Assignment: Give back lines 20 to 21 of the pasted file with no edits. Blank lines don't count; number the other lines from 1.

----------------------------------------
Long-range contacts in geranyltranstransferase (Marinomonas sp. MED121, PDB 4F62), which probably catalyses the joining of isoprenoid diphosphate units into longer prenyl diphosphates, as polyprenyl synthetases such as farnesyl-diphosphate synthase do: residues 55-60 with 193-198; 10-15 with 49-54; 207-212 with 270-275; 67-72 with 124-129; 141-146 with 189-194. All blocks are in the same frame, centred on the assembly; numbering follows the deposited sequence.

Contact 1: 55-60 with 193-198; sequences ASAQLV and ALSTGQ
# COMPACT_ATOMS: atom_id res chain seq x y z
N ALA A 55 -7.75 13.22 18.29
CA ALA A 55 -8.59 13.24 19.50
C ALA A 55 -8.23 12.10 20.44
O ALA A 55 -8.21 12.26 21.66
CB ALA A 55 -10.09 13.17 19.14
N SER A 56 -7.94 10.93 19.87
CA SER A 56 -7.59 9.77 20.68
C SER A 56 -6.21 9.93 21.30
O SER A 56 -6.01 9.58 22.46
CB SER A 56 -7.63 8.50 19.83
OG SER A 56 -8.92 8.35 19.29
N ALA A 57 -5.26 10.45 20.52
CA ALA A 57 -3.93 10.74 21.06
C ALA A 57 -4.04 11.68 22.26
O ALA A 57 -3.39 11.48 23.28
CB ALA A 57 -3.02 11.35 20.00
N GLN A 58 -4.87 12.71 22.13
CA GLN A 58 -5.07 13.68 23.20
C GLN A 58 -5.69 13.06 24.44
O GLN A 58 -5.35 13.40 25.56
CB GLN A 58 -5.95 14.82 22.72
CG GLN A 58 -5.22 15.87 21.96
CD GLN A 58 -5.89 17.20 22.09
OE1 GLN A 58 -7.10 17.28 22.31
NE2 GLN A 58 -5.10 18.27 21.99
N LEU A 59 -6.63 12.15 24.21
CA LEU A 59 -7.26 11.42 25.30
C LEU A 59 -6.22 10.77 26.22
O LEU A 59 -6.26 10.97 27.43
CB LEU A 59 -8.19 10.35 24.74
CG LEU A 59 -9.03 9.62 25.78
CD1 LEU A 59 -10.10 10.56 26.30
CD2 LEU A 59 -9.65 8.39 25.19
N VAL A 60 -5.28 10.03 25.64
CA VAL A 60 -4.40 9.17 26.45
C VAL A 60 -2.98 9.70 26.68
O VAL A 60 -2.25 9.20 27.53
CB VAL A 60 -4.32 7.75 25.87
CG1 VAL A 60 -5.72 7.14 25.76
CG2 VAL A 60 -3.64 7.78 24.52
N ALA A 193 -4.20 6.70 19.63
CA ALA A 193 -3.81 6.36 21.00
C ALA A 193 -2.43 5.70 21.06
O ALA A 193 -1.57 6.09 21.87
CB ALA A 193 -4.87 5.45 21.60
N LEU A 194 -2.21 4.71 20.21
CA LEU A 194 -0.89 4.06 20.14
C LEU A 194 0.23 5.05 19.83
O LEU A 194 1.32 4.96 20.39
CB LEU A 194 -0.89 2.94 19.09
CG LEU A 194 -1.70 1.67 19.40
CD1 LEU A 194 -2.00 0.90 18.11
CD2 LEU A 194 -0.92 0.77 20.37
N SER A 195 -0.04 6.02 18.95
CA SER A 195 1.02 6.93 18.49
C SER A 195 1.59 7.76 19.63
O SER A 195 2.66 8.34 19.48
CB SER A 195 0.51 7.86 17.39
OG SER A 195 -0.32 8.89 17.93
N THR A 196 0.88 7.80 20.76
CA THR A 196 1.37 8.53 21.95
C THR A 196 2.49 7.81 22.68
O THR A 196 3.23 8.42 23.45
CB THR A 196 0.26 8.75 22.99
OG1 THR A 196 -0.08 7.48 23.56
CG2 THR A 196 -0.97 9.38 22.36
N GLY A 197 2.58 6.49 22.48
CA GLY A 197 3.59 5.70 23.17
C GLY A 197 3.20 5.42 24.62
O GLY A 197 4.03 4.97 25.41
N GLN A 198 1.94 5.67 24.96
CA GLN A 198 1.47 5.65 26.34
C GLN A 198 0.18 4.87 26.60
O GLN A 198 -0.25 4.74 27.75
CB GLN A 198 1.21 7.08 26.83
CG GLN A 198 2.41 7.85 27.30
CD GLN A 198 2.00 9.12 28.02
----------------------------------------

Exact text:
N GLN A 58 -4.87 12.71 22.13
CA GLN A 58 -5.07 13.68 23.20